Prelude to Bruise by Saeed Jones (Coffee House Press, 2014)
Another poetry collection, Jones consistently backdrops violence against a striking, natural brilliance. Some examples: blows the color of garnet and tasting like ruby, sparrows strangled wishfully for better songs, “a roof [that] has been ripped off and the stars [refusing] / to peel their stares from…bruises.” Addressing the disappointment and pain caused by parents, lovers, and the men who never show up, these poems even feel a little dreamy as rustic visions and rich mythologies carry a distraught elegance through the lines. It’s so alluring and so sad, but among all of this, there’s a growth in the background, culminating in a defiant stance at the conclusion. A great read for Pride Month.
Sphinx by Anne Garréta (Deep Vellum, 2016)
I hope you don’t think I’m including Garréta’s novel on this list simply because the translation has been published by Deep Vellum, for it deserves so much respect. I found this book by chance when researching possible topics for my undergraduate senior thesis, which I knew would focus on stylistically-interesting, queer literature. Boy, is this spot! On! Garréta’s genderless love story is able to resonate with so many people because of the possibilities it brings up relating to relationships. Its themes are all-encompassing and can resonate with any reader, which is the mark of truly great literature, no? Plus, it’s fun!
Giovanni’s Room by James Baldwin (Vintage International, 1956)
If you’ve gotten this far in life without reading James Baldwin, I IMPLORE you to stop what you’re doing and pick up a copy of this novel. I can’t judge, though, because Baldwin was on my “To be read” list for years, which is really just my way of procrastinating recommendations. Then, my professor gave me her copy to borrow, and I knew it was time to give Baldwin the attention he deserves. This book did not disappoint! It’s moving and relatable and, frankly, should be required reading at this point.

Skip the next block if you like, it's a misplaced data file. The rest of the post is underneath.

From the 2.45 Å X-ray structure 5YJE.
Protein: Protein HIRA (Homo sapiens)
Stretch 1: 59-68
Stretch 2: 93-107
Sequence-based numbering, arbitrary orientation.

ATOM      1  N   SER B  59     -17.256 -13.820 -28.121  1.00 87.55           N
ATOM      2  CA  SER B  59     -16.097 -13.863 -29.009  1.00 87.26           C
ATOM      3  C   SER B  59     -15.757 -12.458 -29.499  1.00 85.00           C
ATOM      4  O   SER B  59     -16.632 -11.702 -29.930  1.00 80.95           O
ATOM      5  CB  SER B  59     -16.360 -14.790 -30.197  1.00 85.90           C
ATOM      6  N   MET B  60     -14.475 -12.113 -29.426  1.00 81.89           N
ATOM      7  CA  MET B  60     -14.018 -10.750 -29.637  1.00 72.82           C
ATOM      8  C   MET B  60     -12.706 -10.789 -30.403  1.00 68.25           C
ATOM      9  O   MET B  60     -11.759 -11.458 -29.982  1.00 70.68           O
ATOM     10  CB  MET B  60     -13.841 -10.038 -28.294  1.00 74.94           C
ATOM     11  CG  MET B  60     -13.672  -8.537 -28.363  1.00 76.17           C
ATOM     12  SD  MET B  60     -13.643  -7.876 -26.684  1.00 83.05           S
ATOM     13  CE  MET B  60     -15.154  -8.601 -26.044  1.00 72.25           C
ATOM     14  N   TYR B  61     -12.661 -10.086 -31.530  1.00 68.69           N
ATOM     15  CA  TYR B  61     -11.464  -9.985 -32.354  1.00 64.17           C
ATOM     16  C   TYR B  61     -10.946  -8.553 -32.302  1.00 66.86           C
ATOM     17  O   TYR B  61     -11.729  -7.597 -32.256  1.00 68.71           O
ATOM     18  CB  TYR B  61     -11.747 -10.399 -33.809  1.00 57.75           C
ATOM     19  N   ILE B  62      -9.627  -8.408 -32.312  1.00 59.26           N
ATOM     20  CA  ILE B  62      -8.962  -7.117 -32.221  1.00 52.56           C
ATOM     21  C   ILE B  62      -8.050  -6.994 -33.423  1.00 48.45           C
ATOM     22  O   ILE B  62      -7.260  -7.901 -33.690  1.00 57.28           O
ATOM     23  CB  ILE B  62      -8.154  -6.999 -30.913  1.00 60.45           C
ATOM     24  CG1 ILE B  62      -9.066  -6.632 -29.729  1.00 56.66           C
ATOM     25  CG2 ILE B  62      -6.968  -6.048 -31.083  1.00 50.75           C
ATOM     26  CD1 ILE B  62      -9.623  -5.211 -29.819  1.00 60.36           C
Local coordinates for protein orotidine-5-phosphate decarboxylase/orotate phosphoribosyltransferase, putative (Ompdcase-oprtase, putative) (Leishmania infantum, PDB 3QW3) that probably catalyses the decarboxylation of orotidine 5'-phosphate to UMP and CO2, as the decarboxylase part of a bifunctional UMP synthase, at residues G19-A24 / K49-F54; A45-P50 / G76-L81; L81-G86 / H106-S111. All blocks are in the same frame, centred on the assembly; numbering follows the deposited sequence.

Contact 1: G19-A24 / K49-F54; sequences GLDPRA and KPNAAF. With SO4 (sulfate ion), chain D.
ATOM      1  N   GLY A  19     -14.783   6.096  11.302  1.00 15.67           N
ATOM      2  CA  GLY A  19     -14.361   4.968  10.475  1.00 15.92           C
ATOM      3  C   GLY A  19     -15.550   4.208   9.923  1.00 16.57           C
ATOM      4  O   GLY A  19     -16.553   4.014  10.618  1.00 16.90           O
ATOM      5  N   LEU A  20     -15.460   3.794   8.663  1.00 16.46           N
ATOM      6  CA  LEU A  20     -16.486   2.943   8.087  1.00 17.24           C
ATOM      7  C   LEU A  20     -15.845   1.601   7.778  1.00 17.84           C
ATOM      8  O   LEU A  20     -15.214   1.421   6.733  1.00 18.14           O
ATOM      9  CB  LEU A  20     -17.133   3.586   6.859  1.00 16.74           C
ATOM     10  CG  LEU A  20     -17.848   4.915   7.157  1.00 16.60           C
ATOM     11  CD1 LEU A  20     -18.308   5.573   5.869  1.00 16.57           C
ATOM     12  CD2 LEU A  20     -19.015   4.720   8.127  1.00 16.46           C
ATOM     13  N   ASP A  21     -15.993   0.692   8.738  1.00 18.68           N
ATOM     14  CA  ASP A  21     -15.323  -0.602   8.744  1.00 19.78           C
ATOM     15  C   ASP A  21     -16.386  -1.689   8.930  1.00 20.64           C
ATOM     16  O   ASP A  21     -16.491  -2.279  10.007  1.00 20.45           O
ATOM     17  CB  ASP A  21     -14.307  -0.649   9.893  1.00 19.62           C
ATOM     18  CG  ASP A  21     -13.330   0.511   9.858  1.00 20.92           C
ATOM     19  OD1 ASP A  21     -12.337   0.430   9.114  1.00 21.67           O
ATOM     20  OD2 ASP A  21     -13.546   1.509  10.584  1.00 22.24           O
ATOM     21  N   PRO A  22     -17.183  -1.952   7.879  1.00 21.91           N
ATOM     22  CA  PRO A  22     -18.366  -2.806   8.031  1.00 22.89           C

Nightwood by Djuna Barnes (New Directions, 1936)
Nightwood is one of the first lesbian-themed novels I read and immediately surprised me with its content, considering it was published in 1936. I love it because of this fact, and because it’s so interesting stylistically.
Desert of the Heart by Jane Rule (Talon Books, 1964)
Some may recommend The Price of Salt by Patricia Highsmith (the inspiration for the movie Carol) over Jane Rule’s novel, but I will go the alternate route and encourage you to pick up Desert of the Heart to dip your toe into lesbian fiction. I’ll admit I saw the film adaptation first, but the plot was unique enough to pique my interest and investigate whether books will always be better than their movies. Now that I’m on the other side, my hypothesis remains unchallenged.
On Earth We’re Briefly Gorgeous by Ocean Vuong (Penguin Press, 2019)
Ocean Vuong is one of those writers who has made me love poetry. I first read him in an introductory creative writing class where I treated poems as something to get through instead of something to enjoy. Then we read Vuong’s poem, “Someday I’ll Love Ocean Vuong,” and I realized I’d been experiencing words wrong for most of my life. On Earth We’re Briefly Gorgeous is his first novel, written as a letter from the main character to his mom. He touches on sexuality, identity, and love through such vivid and heartbreaking experiences, and it feels so relatable. Every phrase is to be savored. You’ll want to finish the book in one night, but I encourage you to restrain yourself so you can meditate on Vuong’s word choice and images.